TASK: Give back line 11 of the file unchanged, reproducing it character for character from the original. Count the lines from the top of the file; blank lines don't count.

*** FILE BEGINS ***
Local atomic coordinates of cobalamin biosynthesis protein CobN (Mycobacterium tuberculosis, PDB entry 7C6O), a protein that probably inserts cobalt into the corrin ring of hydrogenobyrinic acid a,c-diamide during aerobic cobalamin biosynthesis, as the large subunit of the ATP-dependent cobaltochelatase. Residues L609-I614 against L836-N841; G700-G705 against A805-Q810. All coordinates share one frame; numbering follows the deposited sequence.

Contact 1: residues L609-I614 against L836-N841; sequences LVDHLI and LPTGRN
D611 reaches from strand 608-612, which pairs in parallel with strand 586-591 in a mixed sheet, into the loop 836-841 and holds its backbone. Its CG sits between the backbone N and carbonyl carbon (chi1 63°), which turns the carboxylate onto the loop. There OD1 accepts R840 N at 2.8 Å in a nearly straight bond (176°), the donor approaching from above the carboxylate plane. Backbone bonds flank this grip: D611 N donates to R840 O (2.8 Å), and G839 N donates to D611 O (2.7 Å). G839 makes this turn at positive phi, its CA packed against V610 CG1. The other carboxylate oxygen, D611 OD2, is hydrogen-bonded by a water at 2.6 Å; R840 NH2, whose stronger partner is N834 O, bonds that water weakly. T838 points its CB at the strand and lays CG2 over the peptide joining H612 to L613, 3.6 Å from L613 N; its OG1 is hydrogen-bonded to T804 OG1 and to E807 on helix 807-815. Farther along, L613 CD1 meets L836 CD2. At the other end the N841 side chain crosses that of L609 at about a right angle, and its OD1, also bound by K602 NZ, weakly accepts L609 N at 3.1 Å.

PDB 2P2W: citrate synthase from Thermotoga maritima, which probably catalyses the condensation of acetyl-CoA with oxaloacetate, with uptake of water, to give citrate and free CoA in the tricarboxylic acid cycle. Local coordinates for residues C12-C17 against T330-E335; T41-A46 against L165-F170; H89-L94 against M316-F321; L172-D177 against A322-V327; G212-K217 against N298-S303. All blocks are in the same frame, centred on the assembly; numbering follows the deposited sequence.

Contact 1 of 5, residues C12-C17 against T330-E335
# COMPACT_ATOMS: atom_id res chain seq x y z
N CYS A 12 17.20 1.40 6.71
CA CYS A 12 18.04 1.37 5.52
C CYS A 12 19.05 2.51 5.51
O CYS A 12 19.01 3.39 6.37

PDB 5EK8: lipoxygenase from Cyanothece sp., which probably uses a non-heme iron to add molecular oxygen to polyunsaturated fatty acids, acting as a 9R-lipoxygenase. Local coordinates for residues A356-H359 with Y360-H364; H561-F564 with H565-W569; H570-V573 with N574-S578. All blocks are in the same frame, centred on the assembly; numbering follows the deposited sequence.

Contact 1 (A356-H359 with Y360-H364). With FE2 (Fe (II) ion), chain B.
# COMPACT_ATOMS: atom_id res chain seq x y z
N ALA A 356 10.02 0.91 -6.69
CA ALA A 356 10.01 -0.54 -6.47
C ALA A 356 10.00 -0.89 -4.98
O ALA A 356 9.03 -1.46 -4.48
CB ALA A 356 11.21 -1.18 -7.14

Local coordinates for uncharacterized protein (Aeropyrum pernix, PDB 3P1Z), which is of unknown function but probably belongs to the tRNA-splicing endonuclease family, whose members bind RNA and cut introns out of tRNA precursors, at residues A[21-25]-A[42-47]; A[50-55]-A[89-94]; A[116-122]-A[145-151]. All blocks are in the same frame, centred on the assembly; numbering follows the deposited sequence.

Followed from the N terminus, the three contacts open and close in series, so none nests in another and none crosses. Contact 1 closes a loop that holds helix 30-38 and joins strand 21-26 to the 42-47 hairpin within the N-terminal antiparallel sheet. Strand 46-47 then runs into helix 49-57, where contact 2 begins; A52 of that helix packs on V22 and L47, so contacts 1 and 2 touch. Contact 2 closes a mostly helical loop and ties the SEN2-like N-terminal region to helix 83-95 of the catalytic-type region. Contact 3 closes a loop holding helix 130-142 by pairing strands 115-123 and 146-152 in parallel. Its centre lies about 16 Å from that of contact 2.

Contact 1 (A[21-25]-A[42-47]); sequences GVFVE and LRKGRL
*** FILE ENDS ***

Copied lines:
PDB 5EK8: lipoxygenase from Cyanothece sp., which probably uses a non-heme iron to add molecular oxygen to polyunsaturated fatty acids, acting as a 9R-lipoxygenase. Local coordinates for residues A356-H359 with Y360-H364; H561-F564 with H565-W569; H570-V573 with N574-S578. All blocks are in the same frame, centred on the assembly; numbering follows the deposited sequence.